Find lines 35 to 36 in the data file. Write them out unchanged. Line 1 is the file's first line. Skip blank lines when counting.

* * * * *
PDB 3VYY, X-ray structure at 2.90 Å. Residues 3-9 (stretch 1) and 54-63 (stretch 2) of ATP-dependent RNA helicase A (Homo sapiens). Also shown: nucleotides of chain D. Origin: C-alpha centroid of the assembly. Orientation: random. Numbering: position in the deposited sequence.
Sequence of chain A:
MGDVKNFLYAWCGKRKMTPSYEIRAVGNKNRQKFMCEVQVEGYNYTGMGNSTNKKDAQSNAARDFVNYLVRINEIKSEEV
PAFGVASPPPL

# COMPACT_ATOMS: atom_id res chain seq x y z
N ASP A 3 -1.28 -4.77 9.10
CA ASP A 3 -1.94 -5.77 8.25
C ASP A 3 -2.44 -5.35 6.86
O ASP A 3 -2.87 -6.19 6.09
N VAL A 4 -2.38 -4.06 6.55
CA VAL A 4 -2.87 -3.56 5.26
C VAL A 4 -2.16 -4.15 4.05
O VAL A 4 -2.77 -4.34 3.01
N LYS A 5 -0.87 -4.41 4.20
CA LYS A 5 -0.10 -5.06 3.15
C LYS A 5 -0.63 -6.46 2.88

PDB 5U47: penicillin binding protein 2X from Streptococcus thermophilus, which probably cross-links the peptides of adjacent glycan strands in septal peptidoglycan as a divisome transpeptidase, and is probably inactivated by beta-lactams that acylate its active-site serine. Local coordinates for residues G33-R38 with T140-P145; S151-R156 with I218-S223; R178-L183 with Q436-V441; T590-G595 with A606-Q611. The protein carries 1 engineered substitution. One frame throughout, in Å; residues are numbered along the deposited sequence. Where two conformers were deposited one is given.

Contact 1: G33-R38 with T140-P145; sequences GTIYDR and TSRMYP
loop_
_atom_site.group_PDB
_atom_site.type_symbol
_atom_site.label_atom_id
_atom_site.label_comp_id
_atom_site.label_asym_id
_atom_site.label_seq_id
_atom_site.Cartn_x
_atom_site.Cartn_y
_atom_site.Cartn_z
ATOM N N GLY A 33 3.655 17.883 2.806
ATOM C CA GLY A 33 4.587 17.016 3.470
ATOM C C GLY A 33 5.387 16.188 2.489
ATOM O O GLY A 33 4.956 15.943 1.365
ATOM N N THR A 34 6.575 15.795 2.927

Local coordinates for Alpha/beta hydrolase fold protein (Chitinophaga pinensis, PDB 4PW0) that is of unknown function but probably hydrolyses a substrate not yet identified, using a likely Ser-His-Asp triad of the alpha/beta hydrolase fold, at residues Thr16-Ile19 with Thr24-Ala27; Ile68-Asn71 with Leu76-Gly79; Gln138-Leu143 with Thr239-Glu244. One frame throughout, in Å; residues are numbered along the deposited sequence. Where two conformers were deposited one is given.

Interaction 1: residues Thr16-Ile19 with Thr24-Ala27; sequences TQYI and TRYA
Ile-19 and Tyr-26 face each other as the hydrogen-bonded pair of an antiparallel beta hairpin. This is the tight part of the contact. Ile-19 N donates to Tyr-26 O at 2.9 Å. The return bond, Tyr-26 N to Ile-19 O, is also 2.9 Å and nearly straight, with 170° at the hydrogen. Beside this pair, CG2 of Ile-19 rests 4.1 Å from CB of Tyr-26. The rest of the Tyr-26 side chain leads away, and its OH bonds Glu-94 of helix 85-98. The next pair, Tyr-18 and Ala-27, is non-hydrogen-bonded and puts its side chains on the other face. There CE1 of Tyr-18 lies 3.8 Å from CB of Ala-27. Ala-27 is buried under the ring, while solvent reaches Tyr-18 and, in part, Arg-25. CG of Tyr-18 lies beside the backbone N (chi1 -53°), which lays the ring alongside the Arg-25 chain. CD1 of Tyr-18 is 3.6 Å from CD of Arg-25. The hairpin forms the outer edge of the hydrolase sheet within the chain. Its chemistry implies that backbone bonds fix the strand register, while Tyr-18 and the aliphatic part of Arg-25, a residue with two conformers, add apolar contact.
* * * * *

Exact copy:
Interaction 1: residues Thr16-Ile19 with Thr24-Ala27; sequences TQYI and TRYA
Ile-19 and Tyr-26 face each other as the hydrogen-bonded pair of an antiparallel beta hairpin. This is the tight part of the contact. Ile-19 N donates to Tyr-26 O at 2.9 Å. The return bond, Tyr-26 N to Ile-19 O, is also 2.9 Å and nearly straight, with 170° at the hydrogen. Beside this pair, CG2 of Ile-19 rests 4.1 Å from CB of Tyr-26. The rest of the Tyr-26 side chain leads away, and its OH bonds Glu-94 of helix 85-98. The next pair, Tyr-18 and Ala-27, is non-hydrogen-bonded and puts its side chains on the other face. There CE1 of Tyr-18 lies 3.8 Å from CB of Ala-27. Ala-27 is buried under the ring, while solvent reaches Tyr-18 and, in part, Arg-25. CG of Tyr-18 lies beside the backbone N (chi1 -53°), which lays the ring alongside the Arg-25 chain. CD1 of Tyr-18 is 3.6 Å from CD of Arg-25. The hairpin forms the outer edge of the hydrolase sheet within the chain. Its chemistry implies that backbone bonds fix the strand register, while Tyr-18 and the aliphatic part of Arg-25, a residue with two conformers, add apolar contact.